NASA Discovers Oceans On The Moons Of Uranus, Does This Mean They Contain Life?

Scientists believe they have discovered proof of oceans on Uranus' moons after studying a report of energized plasma particles.

By Britta DeVore | Updated

In a news release that sounds more like the setup for a cheap joke than an actual space-based research study, scientists have reason to believe that a handful of Uranus’ moons may be home to oceans. Today’s bit of planetary news comes from a study from the journal Geophysical Research Letters which claims that subsurface oceans may be responsible for an output of energized plasma particles that have been found coming from two of the planet’s moons: Ariel and/or Miranda.

The latest finding on Uranus owes thanks to scientists who decided to give another once-over to nearly forty-year-old data that was first taken by NASA’s Voyager 2 spacecraft. After a fresh-eyed look and gathering of information from these files, the researchers saw more to the particle output than they had before. While it’s still not solidified, they now think that subsurface oceans are the culprit for pushing the particles beyond their previously held boundaries.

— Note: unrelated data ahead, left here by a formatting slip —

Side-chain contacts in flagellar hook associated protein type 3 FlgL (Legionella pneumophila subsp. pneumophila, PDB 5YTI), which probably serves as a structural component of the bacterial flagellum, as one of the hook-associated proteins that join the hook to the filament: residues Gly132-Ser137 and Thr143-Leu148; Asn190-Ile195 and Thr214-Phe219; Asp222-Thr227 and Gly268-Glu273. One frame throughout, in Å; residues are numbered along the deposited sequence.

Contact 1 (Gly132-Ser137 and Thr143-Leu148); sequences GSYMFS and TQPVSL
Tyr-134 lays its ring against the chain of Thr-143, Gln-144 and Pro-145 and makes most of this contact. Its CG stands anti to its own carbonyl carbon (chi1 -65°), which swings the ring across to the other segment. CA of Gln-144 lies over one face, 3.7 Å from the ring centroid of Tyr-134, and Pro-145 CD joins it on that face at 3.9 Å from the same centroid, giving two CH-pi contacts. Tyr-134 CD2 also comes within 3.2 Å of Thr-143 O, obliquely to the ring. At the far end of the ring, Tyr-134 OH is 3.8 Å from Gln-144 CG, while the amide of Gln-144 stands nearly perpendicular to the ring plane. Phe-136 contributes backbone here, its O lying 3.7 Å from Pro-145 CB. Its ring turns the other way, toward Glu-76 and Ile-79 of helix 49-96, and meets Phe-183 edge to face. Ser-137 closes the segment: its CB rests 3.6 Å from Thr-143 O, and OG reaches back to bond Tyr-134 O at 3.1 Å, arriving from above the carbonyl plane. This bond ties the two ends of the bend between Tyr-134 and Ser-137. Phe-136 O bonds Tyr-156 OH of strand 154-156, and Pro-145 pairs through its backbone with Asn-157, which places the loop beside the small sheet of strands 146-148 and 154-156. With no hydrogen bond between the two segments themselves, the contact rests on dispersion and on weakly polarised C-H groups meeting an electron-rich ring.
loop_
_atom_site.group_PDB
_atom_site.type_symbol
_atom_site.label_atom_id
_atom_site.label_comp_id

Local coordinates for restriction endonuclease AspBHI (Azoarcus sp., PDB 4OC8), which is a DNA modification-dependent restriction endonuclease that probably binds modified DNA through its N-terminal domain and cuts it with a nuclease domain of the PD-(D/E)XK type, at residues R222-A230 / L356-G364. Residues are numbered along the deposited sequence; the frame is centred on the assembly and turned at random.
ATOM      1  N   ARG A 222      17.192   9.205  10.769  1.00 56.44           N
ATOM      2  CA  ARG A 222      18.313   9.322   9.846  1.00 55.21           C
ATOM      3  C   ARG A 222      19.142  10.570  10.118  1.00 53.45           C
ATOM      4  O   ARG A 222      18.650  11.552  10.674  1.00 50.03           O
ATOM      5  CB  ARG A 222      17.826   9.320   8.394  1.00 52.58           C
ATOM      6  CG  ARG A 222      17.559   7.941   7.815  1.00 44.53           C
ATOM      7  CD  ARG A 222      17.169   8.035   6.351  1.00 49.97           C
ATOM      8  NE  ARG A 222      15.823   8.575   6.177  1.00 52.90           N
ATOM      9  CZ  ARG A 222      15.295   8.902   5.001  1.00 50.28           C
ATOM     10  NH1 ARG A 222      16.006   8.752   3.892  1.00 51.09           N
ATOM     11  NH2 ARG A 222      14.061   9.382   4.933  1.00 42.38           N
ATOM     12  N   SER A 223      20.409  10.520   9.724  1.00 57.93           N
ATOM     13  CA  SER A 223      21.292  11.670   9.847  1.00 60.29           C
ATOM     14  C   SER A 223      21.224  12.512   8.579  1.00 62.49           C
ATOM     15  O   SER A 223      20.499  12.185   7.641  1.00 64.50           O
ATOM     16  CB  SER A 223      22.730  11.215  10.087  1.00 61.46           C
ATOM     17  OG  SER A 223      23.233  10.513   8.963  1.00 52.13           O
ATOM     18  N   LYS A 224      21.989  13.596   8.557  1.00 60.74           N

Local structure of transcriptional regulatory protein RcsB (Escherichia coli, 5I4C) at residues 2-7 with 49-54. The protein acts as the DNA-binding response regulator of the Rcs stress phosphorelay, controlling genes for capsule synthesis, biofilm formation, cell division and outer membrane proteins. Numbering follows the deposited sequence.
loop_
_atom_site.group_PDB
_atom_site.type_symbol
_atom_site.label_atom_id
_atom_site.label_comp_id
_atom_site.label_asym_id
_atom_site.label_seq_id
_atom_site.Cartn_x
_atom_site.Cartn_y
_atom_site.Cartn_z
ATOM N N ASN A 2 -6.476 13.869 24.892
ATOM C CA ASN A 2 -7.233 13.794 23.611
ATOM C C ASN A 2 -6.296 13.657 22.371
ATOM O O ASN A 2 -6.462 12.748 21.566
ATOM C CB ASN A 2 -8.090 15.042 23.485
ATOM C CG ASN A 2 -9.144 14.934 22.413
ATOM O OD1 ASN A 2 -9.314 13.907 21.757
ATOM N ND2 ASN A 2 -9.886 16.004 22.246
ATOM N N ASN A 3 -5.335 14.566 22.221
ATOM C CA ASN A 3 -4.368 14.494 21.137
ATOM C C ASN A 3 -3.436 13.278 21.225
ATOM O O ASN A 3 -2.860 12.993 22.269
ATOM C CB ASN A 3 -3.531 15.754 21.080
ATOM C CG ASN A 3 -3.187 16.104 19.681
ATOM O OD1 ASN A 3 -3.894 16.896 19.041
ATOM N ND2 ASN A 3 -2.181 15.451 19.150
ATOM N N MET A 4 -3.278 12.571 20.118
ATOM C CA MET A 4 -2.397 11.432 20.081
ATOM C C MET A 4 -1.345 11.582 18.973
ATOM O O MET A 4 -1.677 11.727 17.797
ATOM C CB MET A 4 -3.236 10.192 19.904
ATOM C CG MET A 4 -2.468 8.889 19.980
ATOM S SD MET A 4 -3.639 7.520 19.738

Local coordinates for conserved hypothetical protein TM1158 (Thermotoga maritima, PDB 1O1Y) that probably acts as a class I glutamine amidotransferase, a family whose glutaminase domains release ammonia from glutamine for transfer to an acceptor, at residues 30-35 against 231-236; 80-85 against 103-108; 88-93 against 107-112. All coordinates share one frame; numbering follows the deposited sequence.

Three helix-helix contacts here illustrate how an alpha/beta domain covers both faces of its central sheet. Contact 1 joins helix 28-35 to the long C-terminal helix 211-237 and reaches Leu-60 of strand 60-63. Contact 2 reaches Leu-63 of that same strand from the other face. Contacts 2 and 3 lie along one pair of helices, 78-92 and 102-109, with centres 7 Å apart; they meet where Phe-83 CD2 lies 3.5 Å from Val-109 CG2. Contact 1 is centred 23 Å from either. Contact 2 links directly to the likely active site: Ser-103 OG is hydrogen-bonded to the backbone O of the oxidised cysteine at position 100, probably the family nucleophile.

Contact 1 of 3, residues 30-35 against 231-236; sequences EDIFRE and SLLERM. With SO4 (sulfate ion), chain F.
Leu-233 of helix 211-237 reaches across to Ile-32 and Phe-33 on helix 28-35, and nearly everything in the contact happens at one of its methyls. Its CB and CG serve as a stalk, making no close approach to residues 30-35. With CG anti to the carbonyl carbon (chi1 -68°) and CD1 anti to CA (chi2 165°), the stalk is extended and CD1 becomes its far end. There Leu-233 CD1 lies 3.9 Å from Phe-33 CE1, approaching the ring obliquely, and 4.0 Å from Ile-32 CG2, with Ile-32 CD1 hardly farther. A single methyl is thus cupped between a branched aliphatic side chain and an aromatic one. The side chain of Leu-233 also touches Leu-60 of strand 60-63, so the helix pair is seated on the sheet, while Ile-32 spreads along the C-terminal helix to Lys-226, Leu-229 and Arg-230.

That fresh look at Uranus made all the difference for researchers after they realized that the particles were all holding space around the planet’s magnetic equator, which is out of the ordinary because, typically speaking, the magnetic forces would push the particles away and spread them around the planet. Having a eureka! moment, the scientists realized that there was a major possibility that these particles could be coming from an unseen ocean below the exterior of one of its moons.

Should this be true, that one of Uranus’ really does have an ocean lurking below its surface, the findings to follow could be major for better understanding not only Uranus and its moons, but the other planets in our solar system. In a press release that accompanied the major planetary news, the study’s lead author and astrophysicist at John Hopkins Applied Physics Laboratory, Ian Cohen, said that while nothing is for sure just yet, finding these types of particles typically signals that there’s more than meets the eye, often even acting as “a forerunner to discovering an ocean world.”


A huge step forward in discoveries among the stars, the finding of a lunar ocean lurking on the subsurface of one of Uranus’ moons would put it in good company with both Jupiter’s gargantuan moon Europa, and Saturn’s Enceladus, which were both discovered to have the same thing. What’s even better is that they were also unveiled because of particle-based technology. With these discoveries and the advanced tools we now have to aid in our understanding of data collected decades ago, the sky’s the limit on how much more is out there, just waiting for a fresh set of eyes and knowledge to pour over. 

It’s cliche to say that science has grown by leaps and bounds over the last 40 years since Voyager 2 initially collected its data on Uranus, but it’s true. Within the last year alone, tools like telescopes have led us to uncover unbelievable truths about our solar system and put us on the path of learning more about our own planet with daily deeper dives into the world(s) beyond our own; we can’t wait to see what both new and old research reveals next.